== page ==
Beyond the printed page Essay: While Philip Roth's "crawl through life" has produced 21 books that entertain (and shock), his work is never viewed in a vacuum.

November 17, 1995|By Laura Lippman | Laura Lippman,SUN STAFF

Philip Roth has won the National Book Award for his 21st book, "Sabbath's Theater." And why not? It may not be the best book of his 36-year career, or even his second-best, as his detractors will surely point out, but his body of work is certainly worthy. The awards do, which is why no one should make a fuss. Yet they will.

When it comes to Mr. Roth, it's never just about the work. People complain that he's anti-Semetic, misogynistic, pornographic or just too successful. There is carping about his large advances and his tendency, in recent years, to switch publishers in search of those advances. He writes almost-fiction disguised as non-fiction ("The Facts") or fiction he insists is true ("Operation Shylock.")

No, the cavils are never just about the work. Which is odd, because Mr. Roth's life has been about nothing else.

Born in 1933 in Newark, N.J., he has lived the life of a student-reader-writer, with remarkably few dramatic events to draw on for his fiction. His only experience outside the writing life came during the Korean War, and even then he was at home in America, typing.

From the Army, he returned to the University of Chicago, where he had already earned an M.A. His short stories had begun

appearing in magazines and, in 1959, he published "Goodbye, Columbus." His debut won the National Book Award the next year, besting a field that included Saul Bellow.

His work was assailed from the beginning. "Defender of the Faith," one of the stories in "Goodbye, Columbus," led to meetings with representatives from the Anti-Defamation League of B'nai B'rith after it first appeared in the New Yorker. Mr. Roth believes it would not have happened if the story appeared in other, smaller magazines.

"And had that happened," he writes in his version of a memoir, "The Facts," ". . . had 'Goodbye, Columbus' had the innocuous cultural fate of a minor critical success -- it's likely that my alleged anti-Semitism might never come to pervade the discussion of my work, stimulating me to defend myself in essays and public addresses and, when I decided to take things more aggressively in hand, to strike back at accusations that I had divulged Jewish secrets and vulgarly falsified Jewish lives by upping the ante in 'Portnoy's Complaint.' "

Up the ante he did. "Portnoy's Complaint" came out in 1969, after two novels -- "Letting Go," the obligatory account of academic life, and the much underrated "When She Was Good." Even by today's standards, "Portnoy" is a shocking book. It also is a comic masterpiece, one long whine from the psychoanalyst's couch.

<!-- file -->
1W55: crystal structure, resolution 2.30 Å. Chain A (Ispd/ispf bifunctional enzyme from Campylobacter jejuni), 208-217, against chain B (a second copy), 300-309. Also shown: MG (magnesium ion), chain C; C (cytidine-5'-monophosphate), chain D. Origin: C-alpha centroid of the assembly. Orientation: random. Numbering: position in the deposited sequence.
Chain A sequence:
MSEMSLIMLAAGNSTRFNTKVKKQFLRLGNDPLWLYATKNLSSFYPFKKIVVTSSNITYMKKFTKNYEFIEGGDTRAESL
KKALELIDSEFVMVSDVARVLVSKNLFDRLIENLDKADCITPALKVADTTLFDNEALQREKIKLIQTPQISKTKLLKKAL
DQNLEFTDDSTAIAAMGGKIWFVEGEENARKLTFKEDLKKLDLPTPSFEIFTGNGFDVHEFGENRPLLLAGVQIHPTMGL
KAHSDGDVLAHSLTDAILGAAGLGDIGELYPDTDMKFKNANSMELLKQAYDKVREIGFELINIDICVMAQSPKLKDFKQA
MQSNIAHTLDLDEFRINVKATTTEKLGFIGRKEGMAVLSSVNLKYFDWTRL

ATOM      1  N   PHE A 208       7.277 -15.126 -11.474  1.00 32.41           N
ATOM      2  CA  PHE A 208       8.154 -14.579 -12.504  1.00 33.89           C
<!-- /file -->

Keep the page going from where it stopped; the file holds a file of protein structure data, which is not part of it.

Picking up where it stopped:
"Portnoy's Complaint" ushered in an odd era for Mr. Roth, in which he produced "Our Gang," a novel about the Nixon administration, "The Breast," about a man who becomes just that, and "The Great American Novel," which takes baseball as its subject.

Then, in 1979, after three more books, came "The Ghostwriter," the beginning of the Zuckerman series. Often called a perfect novel, "The Ghostwriter" begins the saga of Nathan Zuckerman, a young writer from Newark who has dismayed his family with a story perceived as anti-Semetic. (Herman Roth was a more supportive parent, responding "What outcry? Everybody loved it," about "Defender of the Faith.")

With a lesser writer, such an autobiographical story could be like a gossip column full of blind items. One would try to guess identities and demand petulantly "Is this true?" With Mr. Roth, such questions never occur. And when he finally published "The Facts" in 1989, it was a curiosity at best, like the annotated "Lolita," complete with correspondence from his doppelganger, Zuckerman.

"Having argued thoroughly against my extinction, in some eight thousand carefully chosen words, I seem only to have guaranteed myself a new round of real agony!" his alter ego concludes. "But what's the alternative?"

With "Sabbath's Theater," Mr. Roth has provided a glimpse of the alternative. Here is a new character, a puppeteer instead of a writer, sour and haunted by death. One hopes this switch hearkens the next stage, one as rich and surprising as the other twists in Mr. Roth's career. Mainly, one hopes for more.

The cynical view is that Mr. Roth won the National Book Award again because his career is almost over and his health is poor. He and the poetry winner, Stanley Kunitz, 90, were the oldest in their fields, with three years on, respectively, Stephen Dixon, whose "Interstate" received much better reviews than "Sabbath's Theater," and the ever-astonishing Josephine Jacobsen. The argument is that an award for "Sabbath's Theater" is like an Oscar for John Wayne.

Except -- Philip Roth can really write. "Crawl through life then -- if I have a life left!" Alexander Portnoy raves at the end. "And all I wanted was to give a little pleasure -- and make a little for myself. Why, why can I not have some pleasure without retribution following behind like a caboose! Pig? Who me? . . . and I am whimpering on the floor with MY MEMORIES! My endless childhood! Which I won't relinquish -- or which won't relinquish me! Which is it!"

His readers do not care if Mr. Roth has his memories, or his memories have a stranglehold on him. He has given a great deal of pleasure and, if the fates allow, will provide much more.

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